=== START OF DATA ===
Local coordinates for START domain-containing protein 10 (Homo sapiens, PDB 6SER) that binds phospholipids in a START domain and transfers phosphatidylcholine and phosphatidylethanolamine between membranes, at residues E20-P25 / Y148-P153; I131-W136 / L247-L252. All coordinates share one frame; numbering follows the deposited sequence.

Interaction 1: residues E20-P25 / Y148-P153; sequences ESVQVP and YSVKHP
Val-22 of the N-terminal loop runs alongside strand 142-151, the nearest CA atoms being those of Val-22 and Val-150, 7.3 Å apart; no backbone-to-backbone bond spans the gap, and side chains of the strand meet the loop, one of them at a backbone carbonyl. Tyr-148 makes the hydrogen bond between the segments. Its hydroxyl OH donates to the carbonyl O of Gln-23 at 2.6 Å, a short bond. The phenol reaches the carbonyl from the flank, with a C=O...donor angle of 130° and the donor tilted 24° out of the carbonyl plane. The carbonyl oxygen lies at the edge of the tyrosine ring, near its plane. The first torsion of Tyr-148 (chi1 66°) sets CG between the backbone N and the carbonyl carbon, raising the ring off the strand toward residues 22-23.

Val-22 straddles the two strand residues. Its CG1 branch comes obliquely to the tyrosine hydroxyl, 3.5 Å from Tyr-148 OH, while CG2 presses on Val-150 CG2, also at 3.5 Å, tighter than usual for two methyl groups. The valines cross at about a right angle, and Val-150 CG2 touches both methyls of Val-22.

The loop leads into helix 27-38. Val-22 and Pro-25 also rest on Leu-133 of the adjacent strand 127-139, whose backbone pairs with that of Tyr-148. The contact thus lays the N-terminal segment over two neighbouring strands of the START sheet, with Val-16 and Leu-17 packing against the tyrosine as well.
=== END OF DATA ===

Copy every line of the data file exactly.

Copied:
Local coordinates for START domain-containing protein 10 (Homo sapiens, PDB 6SER) that binds phospholipids in a START domain and transfers phosphatidylcholine and phosphatidylethanolamine between membranes, at residues E20-P25 / Y148-P153; I131-W136 / L247-L252. All coordinates share one frame; numbering follows the deposited sequence.

Interaction 1: residues E20-P25 / Y148-P153; sequences ESVQVP and YSVKHP
Val-22 of the N-terminal loop runs alongside strand 142-151, the nearest CA atoms being those of Val-22 and Val-150, 7.3 Å apart; no backbone-to-backbone bond spans the gap, and side chains of the strand meet the loop, one of them at a backbone carbonyl. Tyr-148 makes the hydrogen bond between the segments. Its hydroxyl OH donates to the carbonyl O of Gln-23 at 2.6 Å, a short bond. The phenol reaches the carbonyl from the flank, with a C=O...donor angle of 130° and the donor tilted 24° out of the carbonyl plane. The carbonyl oxygen lies at the edge of the tyrosine ring, near its plane. The first torsion of Tyr-148 (chi1 66°) sets CG between the backbone N and the carbonyl carbon, raising the ring off the strand toward residues 22-23.

Val-22 straddles the two strand residues. Its CG1 branch comes obliquely to the tyrosine hydroxyl, 3.5 Å from Tyr-148 OH, while CG2 presses on Val-150 CG2, also at 3.5 Å, tighter than usual for two methyl groups. The valines cross at about a right angle, and Val-150 CG2 touches both methyls of Val-22.

The loop leads into helix 27-38. Val-22 and Pro-25 also rest on Leu-133 of the adjacent strand 127-139, whose backbone pairs with that of Tyr-148. The contact thus lays the N-terminal segment over two neighbouring strands of the START sheet, with Val-16 and Leu-17 packing against the tyrosine as well.